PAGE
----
If you really pressed me, I'd admit that the Wind Gap 2013 Nellessen Vineyard Syrah ($40) is my favorite red wine of the year. At lunch the day after I tried it, I ordered a lauded Rhone Syrah for comparison. But as delicious as the French bottle was, I found myself thinking back to the Sonoma County rendition—they're neck and neck. A scent of graphite teams up with bright, tart cranberry flavors to keep this Syrah agile. As you sip, it softens into eucalyptus and minty chocolate, as if swirled with a few drops of Fernet in the glass. It's the sort of wine you'll want around for holiday entertaining, whether you're making prime rib, roast duck, or rack of lamb. Pour it for someone who doesn't believe that California Syrah can compete on a world stage. They may be surprised.
For some folks, Thanksgiving isn't Thanksgiving without a bottle of fruity Zinfandel. For others, there's no Turkey Day without juicy, earthy Gamay. The Dashe Cellars 'Les Enfants Terribles' series will please both camps; these Zins are produced the way many Beaujolais are, with carbonic maceration. The wines then spend a few months in a giant 900-gallon barrel—fifteen times the size of a regular wine barrel—which limits surface area to gives them a little air but not a lot of oaky flavor. The 2014 McFadden Farm is especially juicy and Beaujolais-like, but my favorite is the earthier 2014 Heart Arrow Ranch, which is all mushroom and black pepper, with silky roast-plum flavors that are great with savory dark-meat turkey and herb-laced stuffing but also perfect for Peking duck.
Last year I joined a gathering of winemakers at Sonoma's Michael Mara vineyard to taste a dozen or so different Chardonnays produced from the property's vines. It was no accident that so many different winemakers worked with these grapes: while planting the vineyard, Steve Matthaisson encountered what he says was the rockiest soil he'd seen in 20 years of vineyard work: "The rocks were finally surmounted and the vineyard produced a crop," Matthaisson says, but to cover the unexpectedly high costs of all that work, they had to sell most of the grapes to other wineries.
It was a chance to examine how the same fruit could turn into a broad range of wine styles, depending on when the grapes were picked, how long the wine spent in what type of barrels, and other winemaking choices. Several of the bottlings were memorable, but Matthaisson's wine really stood out. He picked most of his section of the vineyard very early to capture the bright tartness of the grapes, then harvested again later in the summer for the richer, more powerful flavors of riper fruit, adding the juice from the second harvest into the barrels where the earlier-picked juice was fermenting. In the glass, Matthiasson Michael Mara 2013 Chardonnay ($55) is seamless, ready for your Thanksgiving turkey and perfect for tucking away for next summer's lobster roll. On one hand, it's all sun-ripened golden pear, but this wine glimmers with fine-grained minerals, too, taking you to that stony, dusty vineyard, whose soils were created by a landslide of rocks and volcanic debris down from the Sonoma Mountains to the valley below. Can't find this wine? I'd recommend pretty much any bottle Matthiasson makes.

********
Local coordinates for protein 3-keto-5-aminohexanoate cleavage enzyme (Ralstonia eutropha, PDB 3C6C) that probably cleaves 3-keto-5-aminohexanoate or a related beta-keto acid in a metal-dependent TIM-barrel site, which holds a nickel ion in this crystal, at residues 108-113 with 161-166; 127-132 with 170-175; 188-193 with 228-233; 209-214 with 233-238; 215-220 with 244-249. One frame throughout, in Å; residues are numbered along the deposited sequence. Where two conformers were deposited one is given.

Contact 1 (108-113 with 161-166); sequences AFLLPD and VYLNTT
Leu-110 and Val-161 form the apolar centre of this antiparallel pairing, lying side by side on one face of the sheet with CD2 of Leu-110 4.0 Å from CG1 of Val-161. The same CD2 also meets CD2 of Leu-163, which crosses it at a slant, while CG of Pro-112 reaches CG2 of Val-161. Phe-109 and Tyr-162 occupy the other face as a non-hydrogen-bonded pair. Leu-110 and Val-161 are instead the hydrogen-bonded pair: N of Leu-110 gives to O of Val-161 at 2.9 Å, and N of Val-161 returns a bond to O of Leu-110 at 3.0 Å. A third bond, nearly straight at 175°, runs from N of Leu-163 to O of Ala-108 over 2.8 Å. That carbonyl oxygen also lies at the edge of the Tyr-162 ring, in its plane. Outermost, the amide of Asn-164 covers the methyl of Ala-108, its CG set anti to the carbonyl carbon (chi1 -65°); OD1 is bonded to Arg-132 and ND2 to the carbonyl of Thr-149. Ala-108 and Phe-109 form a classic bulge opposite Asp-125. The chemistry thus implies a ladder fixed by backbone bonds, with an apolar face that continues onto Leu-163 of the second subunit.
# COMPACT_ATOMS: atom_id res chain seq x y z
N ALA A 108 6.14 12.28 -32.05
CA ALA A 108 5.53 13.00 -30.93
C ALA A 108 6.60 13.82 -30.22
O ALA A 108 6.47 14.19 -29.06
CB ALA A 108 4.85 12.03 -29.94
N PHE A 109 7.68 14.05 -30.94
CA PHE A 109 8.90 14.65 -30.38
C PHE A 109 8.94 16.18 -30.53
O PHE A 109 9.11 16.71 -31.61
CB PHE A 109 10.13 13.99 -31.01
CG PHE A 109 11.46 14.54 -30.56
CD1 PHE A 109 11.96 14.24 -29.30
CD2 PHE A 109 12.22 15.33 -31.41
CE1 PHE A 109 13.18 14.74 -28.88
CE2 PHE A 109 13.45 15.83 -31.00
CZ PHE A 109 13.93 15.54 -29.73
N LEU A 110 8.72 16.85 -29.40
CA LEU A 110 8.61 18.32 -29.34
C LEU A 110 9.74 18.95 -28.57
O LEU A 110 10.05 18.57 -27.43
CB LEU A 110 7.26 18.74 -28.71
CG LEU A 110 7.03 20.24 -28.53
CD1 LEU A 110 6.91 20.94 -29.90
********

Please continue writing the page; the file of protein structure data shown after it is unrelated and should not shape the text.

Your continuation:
I rarely bought Chardonnay for recreational drinking until I first tasted what John Lockwood of Enfield Wine Co. was up to, and now about a third of my wine fridge is filled with his current release. Enfield was just a side project while Lockwood worked full time farming and managing vineyards for Failla Wines; 2013 was his first year focusing solely on his own label. The barrel-fermented Enfield 2013 Heron Lake Vineyard Chardonnay ($35) is a creamy-quartzy stunner. Grown in volcanic soil where the cool bay air hits the ridges up above the city of Napa, it tastes a bit like licking a salty oyster shell, but after 16 months in barrels, it has the richness to balance a full Thanksgiving feast or some sage-and-brown-butter pasta. I'll be really sad when my stash runs low.
Up in Oregon, Johan Vineyards produces two different Chardonnays from their 87-acre biodynamic vineyard in the Willamette Valley. Cool ocean breezes are pulled through a nearby corridor in the coast range, lowering average temperatures (and sugar in the grapes.) My favorite of the wines is the Johan Vineyards 2012 Visdom, which is meant to be a bit like Champagne without bubbles. This precise and vibrant wine has a punch of lemony acidity cutting through its creamy texture, it's great for drinking with steamed Dungeness crab.
As winter's chill begins to set in, I find myself turning to richer white wines: wines that have a little weight in the mouth, a little spice. They're just what I want to drink with roast chicken or turkey and potatoes whipped with cream. I'm excited to see more domestic winemakers experimenting with Chenin Blanc, but sometimes these wines are fresh and tart but lacking the earthy-waxy richness you find in Chenin from the Loire. Berkeley winemaker Chris Brockway's take, the Broc Cellars 2014 Solano County Green Valley Chenin Blanc ($25), is wonderfully grounded, filling the mouth with hints of olive oil, sage, and briny seawater, with a tea-like savory side that's kept fresh with lemony acidity. It's ideal for turkey, and awesome with seared scallops.
Chenin's back at it up north, too: the Portland winemakers at Division Wine Company source their Chenin from 35+ year old vines grown in Washington's Yakima Valley. Their lovely $20 Division-Villages l'Isle Verte Chenin Blanc is sadly sold out, but I can't stop thinking about the Division 2014 Chenin Blanc 'Savant' ($25). The grapes were picked in two passes, one early to preserve the bright and lively acid in the grapes, and a second that included riper grapes that had a bit of botrytis (also called Noble Rot), which gives the wine a slightly malty character. It's as deep and moody as a white wine can be, dry but almost caramel-like, sultry and savory in a way that makes it a natural partner for sage-laced stuffing. (Get a couple bottles so you can pour it with your New Year's Eve porchetta, too.)